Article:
LTCF residents were described on the socio-demographic characteristics of age, sex, region of residence, and income quintile. All measures were defined at the index date. Urban or rural region of residence was assigned based on the postal code contained in the person registry. Urban residents were those living in one of the two health regions in the province that contain major urban centres, while rural residents were those individuals living in the remaining 11 health regions. Income quintile was an area-level measure assigned based on average household income from the Statistics Canada Census. Each individual’s postal code from the person registry was assigned to a dissemination area (DA), the smallest geographic unit for which Census data are reported. The entire Saskatchewan population was then divided into five approximately equal groups according to the DA average household income . Preliminary analysis of the data showed that for three quarters (i.e., 74.0%) of cohort members, the index date corresponded to the initial assessment; accordingly, the resident’s postal code would correspond to the place of resident prior to admission.
Selected chronic diseases identified in the RAI-MDS were also captured for each member of the study cohort, including Alzheimer’s disease, dementia, mood disorders (i.e., anxiety, depression, bipolar), and schizophrenia, which are potential indications for the medications under investigations. These conditions were defined at the study index date using admission and annual assessments, or the most recent admission or annual assessment if the index date was the date of a quarterly assessment because not all diagnoses (e.g., schizophrenia) were captured in quarterly assessments.
Facility characteristics captured in the RAI-MDS data in Saskatchewan include the type of facility and its affiliation. These characteristics were defined at the study index date. LTCFs were classified as special care home or other; the former are public facilities for which residence is determined based on need, while the latter are typically private facilities. LTCF affiliation includes amalgamate, affiliate, and contract. Health regions may operate facilities on their own (amalgamate), or the facility may be operated by an independent health care organisation (affiliate), or through a contract for services with an independent organization (contract).
The study cohort was described using frequencies, percentages, means, and standard deviations (SDs). Crude prevalence estimates (percentages) were calculated for each type of prescription medication. Cohen’s κ was used to estimate agreement between the RAI-MDS and administrative data; 95% confidence intervals (CIs) were also computed. The interpretation of κ adopted in this study was : κ < 0.20 is poor agreement, 0.20 ≤ κ ≤ 0.39 is fair agreement, 0.40 ≤ κ ≤ 0.59 is moderate agreement, 0.60 ≤ κ ≤ 0.79 is good agreement, and κ ≥ 0.80 is very good agreement.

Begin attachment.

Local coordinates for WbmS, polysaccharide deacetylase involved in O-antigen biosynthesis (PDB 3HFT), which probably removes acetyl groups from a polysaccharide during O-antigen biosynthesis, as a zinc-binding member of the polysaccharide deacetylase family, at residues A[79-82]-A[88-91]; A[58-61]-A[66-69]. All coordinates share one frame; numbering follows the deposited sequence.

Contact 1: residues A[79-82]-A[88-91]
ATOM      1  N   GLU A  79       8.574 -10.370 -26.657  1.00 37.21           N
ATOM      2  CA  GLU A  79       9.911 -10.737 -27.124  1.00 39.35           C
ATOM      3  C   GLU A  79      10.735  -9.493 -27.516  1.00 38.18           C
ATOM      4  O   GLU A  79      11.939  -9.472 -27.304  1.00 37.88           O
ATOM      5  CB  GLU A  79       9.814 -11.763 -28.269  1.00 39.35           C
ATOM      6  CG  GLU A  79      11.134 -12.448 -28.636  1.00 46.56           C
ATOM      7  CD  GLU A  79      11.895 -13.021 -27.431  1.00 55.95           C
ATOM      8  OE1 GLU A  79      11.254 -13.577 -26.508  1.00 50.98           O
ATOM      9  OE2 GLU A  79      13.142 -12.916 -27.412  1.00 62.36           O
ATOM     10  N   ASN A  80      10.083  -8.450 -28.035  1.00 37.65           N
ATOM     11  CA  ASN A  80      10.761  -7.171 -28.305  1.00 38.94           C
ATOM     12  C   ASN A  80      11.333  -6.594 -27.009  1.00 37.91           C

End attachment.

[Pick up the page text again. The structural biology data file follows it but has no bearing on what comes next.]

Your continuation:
Mixed-effects multiple logistic regression models were fit separately to the data for each medication to test resident and facility variables associated with disagreement between the two data sources . All individuals who were identified as medication users in one data source but not in the other data source were included in the disagreement category, while individuals who were either identified as medication users or as medication non-users in both data sources were included in the agreement category. Two models were fit to the data: (a) null model, which contained a random facility intercept only, to account for clustering of patients within facilities, and (b) full model which contained a random intercept as well as resident and facility fixed-effect covariates. Facility type was excluded because it was collinear with affiliation. The intra-class correlation (ICC) was computed for the null and full models  using a latent variable method . The Akaike Information Criterion (AIC) was used to compare model fit between the null and full models . The c-statistic, which is equal to the area under the receiver operating characteristic (ROC) curve for dichotomous outcomes, was used to assess discriminative performance ; it was estimated for the full model when the clustering effect.
All regression coefficients were exponentiated and reported as odds ratios (ORs), along with 95% CIs. Analyses were conducted using SAS software, version 9.2 .